'We gave cash to political parties' - Former VBS chairperson Tshifhiwa Matodzi

Former chairman of VBS Mutual Bank Tshifhiwa Matodzi is adamant he did nothing wrong in the collapse of the bank. /Mduduzi Ndzingi
Former chairman of VBS Mutual Bank Tshifhiwa Matodzi is adamant he did nothing wrong in the collapse of the bank. /Mduduzi Ndzingi

Former VBS Mutual Bank chairperson Tshifhiwa Matodzi, who is reported to have unduly pocketed R325m has revealed that four major political parties benefited from the embattled institution.

Speaking for the first time Matodzi told Sowetan the investigation report was "very selective" because it doesn't mention all political parties that benefited from the bank.

"The report is very selective in that it did not mention that the ANC, DA, SACP and EFF all benefited from the bank. They would approach us in a form of requesting sponsorship and there was nothing wrong with that," he said.

However, when later asked to clarify how the parties benefited, he said he was giving an example that he might have done business with members of those parties.

"One of those people could decide to contribute to their parties using [a] VBS account. It's like Floyd Shivambu's brother; he was a consultant in one of our companies. He is an engineer and he worked for his money. We didn't deal with Floyd and never paid any political party," he said.

Matodzi said he was worried the bank was perceived to have paid Floyd Shivambu.

The SACP and the DA have denied that they benefited anyhow from VBS.

DA spokesperson Solly Malatsi said the allegations were untrue, while Alex Mashilo of the SACP said the party had never received a cent from VBS.

Matodzi yesterday described the investigation report released on Wednesday as a "novel".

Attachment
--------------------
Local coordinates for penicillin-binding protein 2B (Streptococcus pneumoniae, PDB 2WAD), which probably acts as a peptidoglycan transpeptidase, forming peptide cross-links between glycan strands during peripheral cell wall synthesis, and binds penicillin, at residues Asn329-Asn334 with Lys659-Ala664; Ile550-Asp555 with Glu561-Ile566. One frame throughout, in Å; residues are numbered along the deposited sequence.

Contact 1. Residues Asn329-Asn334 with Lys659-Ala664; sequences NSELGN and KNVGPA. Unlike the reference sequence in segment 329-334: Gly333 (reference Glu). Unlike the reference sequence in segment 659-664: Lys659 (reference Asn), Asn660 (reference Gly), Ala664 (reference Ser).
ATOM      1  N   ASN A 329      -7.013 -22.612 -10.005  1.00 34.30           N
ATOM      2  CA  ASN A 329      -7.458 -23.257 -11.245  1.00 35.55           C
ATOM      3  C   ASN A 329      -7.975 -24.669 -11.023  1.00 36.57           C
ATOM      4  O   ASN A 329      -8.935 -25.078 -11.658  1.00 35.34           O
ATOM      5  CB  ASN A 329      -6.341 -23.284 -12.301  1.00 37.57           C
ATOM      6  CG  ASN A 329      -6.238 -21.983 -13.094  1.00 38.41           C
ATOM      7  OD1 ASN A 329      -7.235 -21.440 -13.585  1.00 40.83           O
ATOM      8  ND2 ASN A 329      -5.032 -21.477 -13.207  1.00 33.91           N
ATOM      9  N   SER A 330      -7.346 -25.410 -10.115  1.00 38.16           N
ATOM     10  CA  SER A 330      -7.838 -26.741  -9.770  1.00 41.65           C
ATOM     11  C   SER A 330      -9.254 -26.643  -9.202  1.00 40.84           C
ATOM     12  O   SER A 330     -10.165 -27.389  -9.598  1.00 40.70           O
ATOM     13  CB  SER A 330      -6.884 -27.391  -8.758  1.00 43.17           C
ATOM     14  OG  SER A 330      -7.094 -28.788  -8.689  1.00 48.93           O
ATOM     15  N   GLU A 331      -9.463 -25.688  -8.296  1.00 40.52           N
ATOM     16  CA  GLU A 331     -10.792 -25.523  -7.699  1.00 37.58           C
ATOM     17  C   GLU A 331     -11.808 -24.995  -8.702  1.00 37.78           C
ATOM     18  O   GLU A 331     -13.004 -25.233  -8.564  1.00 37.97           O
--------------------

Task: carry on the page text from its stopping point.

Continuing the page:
Matodzi was projected as the most central character in the investigation report titled "The Great Bank Heist" by advocate Terry Motau.

Speaking to Sowetan in a telephonic interview, Matodzi slammed the report for leaving out key details.

"The report doesn't say how I got the money and where it is. All those things in the report were fit to be reported by the curator and not the investigator," Matodzi said.

"I expected the forensic report to detail and bring out paper trails on how the crime was committed."

Matodzi denied netting R325m from the bank. He said his Vele Investments was a "well established" company worth R40bn. He said most of the VBS money was loaned out for homes.

"Before Vele was dismantled by the curator through sequestration we were in properties, car insurance and transport businesses, hence we could afford a chopper," he boasted.

"The report is not balanced. It's just a summary of statements."

In the report, Motau said there was an overwhelming evidence that had been gathered from numerous sources which revealed Matodzi to be the kingpin in the fraudulent and the fictitious conduct of VBS business.

Motau added that in the light of Matodzi's denial of his involvement, he then adopted the view that it would be a waste of time and resources to give him (Matodzi) a platform to plead his innocence.

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